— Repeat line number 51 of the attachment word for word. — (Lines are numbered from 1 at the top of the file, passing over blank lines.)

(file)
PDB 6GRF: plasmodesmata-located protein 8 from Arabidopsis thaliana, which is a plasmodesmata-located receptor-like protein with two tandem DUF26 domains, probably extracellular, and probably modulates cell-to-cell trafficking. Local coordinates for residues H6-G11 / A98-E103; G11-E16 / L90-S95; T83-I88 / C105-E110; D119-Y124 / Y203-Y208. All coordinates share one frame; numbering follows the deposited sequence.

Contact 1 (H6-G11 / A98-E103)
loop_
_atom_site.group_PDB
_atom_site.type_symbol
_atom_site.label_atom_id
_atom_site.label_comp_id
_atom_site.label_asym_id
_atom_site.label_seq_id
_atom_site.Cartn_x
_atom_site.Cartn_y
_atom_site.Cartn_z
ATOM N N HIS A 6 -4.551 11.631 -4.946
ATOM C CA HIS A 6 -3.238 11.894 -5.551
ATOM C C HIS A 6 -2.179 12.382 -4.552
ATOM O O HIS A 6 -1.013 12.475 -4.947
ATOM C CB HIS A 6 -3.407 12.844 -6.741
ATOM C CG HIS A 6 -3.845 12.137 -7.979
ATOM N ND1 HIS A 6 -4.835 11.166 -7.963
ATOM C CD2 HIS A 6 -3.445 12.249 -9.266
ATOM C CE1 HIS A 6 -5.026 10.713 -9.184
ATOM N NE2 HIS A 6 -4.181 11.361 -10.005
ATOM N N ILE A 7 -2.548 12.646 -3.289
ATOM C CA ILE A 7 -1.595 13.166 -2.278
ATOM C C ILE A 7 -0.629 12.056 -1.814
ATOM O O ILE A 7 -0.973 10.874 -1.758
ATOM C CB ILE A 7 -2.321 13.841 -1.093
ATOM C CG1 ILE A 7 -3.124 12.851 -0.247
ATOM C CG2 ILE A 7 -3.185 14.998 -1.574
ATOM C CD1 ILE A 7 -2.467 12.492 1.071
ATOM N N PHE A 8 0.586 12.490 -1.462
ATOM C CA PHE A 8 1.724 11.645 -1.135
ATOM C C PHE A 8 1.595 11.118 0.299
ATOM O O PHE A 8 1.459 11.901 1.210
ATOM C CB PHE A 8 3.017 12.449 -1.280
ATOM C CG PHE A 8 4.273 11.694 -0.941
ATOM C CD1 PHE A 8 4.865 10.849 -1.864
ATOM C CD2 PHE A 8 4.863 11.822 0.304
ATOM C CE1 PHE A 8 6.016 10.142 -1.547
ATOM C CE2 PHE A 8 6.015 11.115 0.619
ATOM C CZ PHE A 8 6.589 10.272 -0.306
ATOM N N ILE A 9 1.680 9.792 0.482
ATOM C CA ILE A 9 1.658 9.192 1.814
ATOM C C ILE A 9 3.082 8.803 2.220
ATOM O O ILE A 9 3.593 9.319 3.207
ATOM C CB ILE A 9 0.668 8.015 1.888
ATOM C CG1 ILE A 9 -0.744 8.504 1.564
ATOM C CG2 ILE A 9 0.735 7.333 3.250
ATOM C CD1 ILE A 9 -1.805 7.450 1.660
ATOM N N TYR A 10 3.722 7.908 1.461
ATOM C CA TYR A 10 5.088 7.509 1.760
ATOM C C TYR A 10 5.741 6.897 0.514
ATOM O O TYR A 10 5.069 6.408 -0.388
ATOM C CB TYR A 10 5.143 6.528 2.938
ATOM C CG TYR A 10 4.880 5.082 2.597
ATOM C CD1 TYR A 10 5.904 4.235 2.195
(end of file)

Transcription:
ATOM C CA TYR A 10 5.088 7.509 1.760